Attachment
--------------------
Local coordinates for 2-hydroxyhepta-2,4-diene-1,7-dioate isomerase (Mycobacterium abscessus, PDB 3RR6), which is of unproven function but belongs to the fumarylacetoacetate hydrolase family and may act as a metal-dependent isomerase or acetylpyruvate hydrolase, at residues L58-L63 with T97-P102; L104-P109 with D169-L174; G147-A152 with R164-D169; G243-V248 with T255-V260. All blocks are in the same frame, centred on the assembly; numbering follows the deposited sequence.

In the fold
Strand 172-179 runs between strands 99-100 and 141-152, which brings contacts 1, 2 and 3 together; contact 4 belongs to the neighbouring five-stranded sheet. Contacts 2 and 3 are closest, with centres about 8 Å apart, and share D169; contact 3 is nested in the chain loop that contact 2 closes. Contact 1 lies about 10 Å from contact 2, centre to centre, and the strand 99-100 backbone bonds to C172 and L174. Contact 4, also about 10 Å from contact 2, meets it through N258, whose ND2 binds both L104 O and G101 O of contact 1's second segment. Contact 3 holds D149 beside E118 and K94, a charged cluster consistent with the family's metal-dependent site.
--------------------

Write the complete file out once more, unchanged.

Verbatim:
Local coordinates for 2-hydroxyhepta-2,4-diene-1,7-dioate isomerase (Mycobacterium abscessus, PDB 3RR6), which is of unproven function but belongs to the fumarylacetoacetate hydrolase family and may act as a metal-dependent isomerase or acetylpyruvate hydrolase, at residues L58-L63 with T97-P102; L104-P109 with D169-L174; G147-A152 with R164-D169; G243-V248 with T255-V260. All blocks are in the same frame, centred on the assembly; numbering follows the deposited sequence.

In the fold
Strand 172-179 runs between strands 99-100 and 141-152, which brings contacts 1, 2 and 3 together; contact 4 belongs to the neighbouring five-stranded sheet. Contacts 2 and 3 are closest, with centres about 8 Å apart, and share D169; contact 3 is nested in the chain loop that contact 2 closes. Contact 1 lies about 10 Å from contact 2, centre to centre, and the strand 99-100 backbone bonds to C172 and L174. Contact 4, also about 10 Å from contact 2, meets it through N258, whose ND2 binds both L104 O and G101 O of contact 1's second segment. Contact 3 holds D149 beside E118 and K94, a charged cluster consistent with the family's metal-dependent site.